Flashing forward a bit without pictures, the frame and etc was painted low gloss black, and the wheels were sandblasted and painted high gloss black, and I put on the new tires and tubes. What great fun that was. [B)] The wheels then underwent a touchup/repaint. [] Then in went the new wheel bearings.

    Then the fun started, piecing it all back together. In goes the engine (slightly cleaned up), on goes the front end, with new steering bearings, the rear end, with new brake shoes, sprockets, chain, new lowering springs, and etc, cleaning and painting pieces along the way.

    I treated the tank with Kleen Strip brand Prep & Etch on the inside, removing the horrible rust, which turned out like new. I then gave it to a friend of mine who does body work, who smoothed the tank of its dings and emblems and got it in primer.

    Then went on the flat black topcoat on the tank.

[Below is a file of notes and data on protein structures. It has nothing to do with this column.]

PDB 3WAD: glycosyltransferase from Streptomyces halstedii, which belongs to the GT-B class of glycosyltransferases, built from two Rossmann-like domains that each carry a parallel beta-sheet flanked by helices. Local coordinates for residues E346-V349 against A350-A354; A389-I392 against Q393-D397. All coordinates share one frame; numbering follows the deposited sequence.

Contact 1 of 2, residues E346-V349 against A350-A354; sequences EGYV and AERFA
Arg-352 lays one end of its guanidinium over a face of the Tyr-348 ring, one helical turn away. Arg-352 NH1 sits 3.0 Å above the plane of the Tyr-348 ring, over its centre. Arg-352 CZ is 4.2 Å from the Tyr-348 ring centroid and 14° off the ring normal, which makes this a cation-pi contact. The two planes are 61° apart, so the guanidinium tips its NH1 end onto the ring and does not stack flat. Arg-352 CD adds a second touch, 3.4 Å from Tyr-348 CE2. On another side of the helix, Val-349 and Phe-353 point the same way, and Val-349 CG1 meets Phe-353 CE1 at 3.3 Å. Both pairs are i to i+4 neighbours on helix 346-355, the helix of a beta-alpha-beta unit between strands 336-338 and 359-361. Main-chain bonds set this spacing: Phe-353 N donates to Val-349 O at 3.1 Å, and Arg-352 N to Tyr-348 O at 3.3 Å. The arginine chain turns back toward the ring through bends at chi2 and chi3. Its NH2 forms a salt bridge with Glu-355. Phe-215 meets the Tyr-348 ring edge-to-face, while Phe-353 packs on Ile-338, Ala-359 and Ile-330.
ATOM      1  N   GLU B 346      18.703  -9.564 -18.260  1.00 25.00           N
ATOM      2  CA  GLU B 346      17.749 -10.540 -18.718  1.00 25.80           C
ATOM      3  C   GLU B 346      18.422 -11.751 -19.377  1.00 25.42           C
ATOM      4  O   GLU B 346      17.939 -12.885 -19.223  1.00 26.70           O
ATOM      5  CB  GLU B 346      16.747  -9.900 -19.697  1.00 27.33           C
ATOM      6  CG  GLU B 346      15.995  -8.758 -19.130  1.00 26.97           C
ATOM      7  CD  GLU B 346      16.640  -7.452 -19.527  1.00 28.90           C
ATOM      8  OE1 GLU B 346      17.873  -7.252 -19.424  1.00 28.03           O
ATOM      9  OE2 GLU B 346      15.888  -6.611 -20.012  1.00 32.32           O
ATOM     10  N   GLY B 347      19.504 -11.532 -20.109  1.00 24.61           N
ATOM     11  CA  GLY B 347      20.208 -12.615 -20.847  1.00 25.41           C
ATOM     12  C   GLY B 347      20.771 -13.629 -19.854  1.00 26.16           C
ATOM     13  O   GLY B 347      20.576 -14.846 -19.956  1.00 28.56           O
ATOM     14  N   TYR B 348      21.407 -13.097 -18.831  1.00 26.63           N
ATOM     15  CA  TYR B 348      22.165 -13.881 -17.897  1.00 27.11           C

I also started thinking about my plans for the seat. I knew i didnt want that god awful stocker, and didnt see many options out there to purchase. So I decided to make my own, and Im glad i did. This was only my second time working with fiberglass, but it turned out great, just how i wanted, and super strong. Oh yeah and somewhere along the line the back end of my frame fell off.

    Seat mold...

    Seat mold covered in duct tape...



    After the top layer dried and i peeled it from the cardboard and foam mold, i layered the underside which really strengthened it alot. In total i think it ended up being somwhere around 6 or 7 layers, using mostly weave and a little matte.

    How the bike sits now with the seat sanded and trimmed a bit, and with the newly wrapped headers on for giggles.